Ah, come on, we can't make any jokes, that sucks.....Seriously, the suction of the mud on the machine is what will likely kill any outright, easy, recovery attempt. I've never seen one stuck like that, but I Dad telling me about one he saw years ago. In that case a D8, had backed over a bank and just the rear part of the machine was stuck. In that instance they used two of the other D8's on the site to ever get it to move. On one of the attempts the pull cable broke and he watched it whip around and make a clean cut on about a 6 inch tree, dropping it to the ground. Ultimately he said there was a distinct, unmistakable sound of the suction of the mud releasing when it finally started moving.
Having a machine nearly completely buried like your describing, I'd hate to think what it would take to get it out. In other words if it took 2 machines to get another of the same size out, when just it's tail end was stuck, I can't imagine what it would take machine wise to pull out one completely buried like that. Even if the mud only doubled the percieved weight of the machine, and if you've ever pulled your foot out of the mud you know it will do that, and more, your looking at needing to be able to pull in the range of well over 100,000 lbs. That being the case, I'd think something like 3 or 4 D9 sized machines, and maybe more would be needed to get the thing unstuck.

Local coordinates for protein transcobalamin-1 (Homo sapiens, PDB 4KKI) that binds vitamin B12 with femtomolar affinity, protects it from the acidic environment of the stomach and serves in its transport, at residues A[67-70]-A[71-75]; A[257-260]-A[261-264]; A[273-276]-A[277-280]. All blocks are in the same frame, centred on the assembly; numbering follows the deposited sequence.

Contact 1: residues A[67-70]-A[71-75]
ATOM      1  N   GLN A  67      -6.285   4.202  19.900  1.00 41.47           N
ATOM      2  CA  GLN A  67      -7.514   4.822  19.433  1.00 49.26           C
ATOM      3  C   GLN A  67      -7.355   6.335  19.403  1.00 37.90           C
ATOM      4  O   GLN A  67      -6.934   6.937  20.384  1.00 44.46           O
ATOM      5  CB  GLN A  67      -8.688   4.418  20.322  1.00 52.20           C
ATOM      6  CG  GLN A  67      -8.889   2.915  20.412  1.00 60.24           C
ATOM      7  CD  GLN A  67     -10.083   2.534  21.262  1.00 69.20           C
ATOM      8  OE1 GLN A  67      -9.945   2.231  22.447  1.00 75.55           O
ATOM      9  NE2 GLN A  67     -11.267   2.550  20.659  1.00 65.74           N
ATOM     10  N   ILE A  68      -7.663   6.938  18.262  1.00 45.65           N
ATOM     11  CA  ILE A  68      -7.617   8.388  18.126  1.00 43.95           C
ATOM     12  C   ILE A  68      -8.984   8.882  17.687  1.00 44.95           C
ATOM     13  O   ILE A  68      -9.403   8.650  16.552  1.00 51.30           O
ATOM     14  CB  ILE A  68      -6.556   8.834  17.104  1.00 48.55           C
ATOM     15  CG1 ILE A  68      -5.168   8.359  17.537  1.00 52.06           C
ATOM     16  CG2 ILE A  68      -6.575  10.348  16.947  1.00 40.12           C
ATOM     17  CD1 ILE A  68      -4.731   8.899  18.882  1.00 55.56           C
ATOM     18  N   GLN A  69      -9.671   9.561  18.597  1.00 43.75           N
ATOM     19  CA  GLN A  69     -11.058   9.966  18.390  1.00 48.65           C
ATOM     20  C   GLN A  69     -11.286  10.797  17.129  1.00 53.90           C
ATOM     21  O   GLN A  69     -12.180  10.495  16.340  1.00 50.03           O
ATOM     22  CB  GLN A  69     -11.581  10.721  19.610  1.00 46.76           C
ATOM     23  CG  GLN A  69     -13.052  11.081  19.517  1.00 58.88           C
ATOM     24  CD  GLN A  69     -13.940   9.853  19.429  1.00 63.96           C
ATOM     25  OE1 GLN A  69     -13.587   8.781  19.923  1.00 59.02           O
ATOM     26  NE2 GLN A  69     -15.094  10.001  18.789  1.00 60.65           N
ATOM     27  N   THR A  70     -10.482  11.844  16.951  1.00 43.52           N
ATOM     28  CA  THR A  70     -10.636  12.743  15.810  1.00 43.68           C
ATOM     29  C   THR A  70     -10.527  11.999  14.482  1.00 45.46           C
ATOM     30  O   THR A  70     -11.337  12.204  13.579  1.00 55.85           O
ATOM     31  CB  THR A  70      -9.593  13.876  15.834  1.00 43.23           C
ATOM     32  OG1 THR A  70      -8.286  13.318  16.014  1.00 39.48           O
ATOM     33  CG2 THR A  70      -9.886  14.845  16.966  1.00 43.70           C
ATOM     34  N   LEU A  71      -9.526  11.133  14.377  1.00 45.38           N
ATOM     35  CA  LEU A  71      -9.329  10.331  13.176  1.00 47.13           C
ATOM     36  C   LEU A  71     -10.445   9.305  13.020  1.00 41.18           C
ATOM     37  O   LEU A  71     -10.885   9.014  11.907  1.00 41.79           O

That said if I had to make a recommendation to someone in that situation it would start with doing exactly what your talking about, and draining the pond. Once drained get an excavator to dig out from around the machine. Doing this will reduce or eleminate the suction from the mud and make getting the machine out alot easier. Even then I'd recommend at least two D8 sized machines to insure you've got enough pulling power.
Once out drain EVERYTHING. As far as how long is too long, there's no real time frame becuase in reality the second it went under it had been under longer than it should have been. That said I have seen pictures of military vehicles under water for 40 plus years being drug out and gotten running without 'alot' of work. At the same time I personally know of an old IH loader that was sunk in a creek, and flooded over the weekend. In that case the oil in the transmission were displaced as the level in the creek rose, and replaced with water and silt. The owner started it and tried using it to assist the machine pulling it out. While no engine damage occured, every clutch in the transmission was wasted. If you had seen the amount of sludge, grit, etc, etc we got out of every part of that machine that we opened it up, from just a weekend under water, you probably wouldn't believe it. That being said, I won't even go into how to clean everything out because regardless of how clean you think you've got it there will always be something left unless you do a complete dissasembly and clean as you go.
Beyond that all I can say is good luck.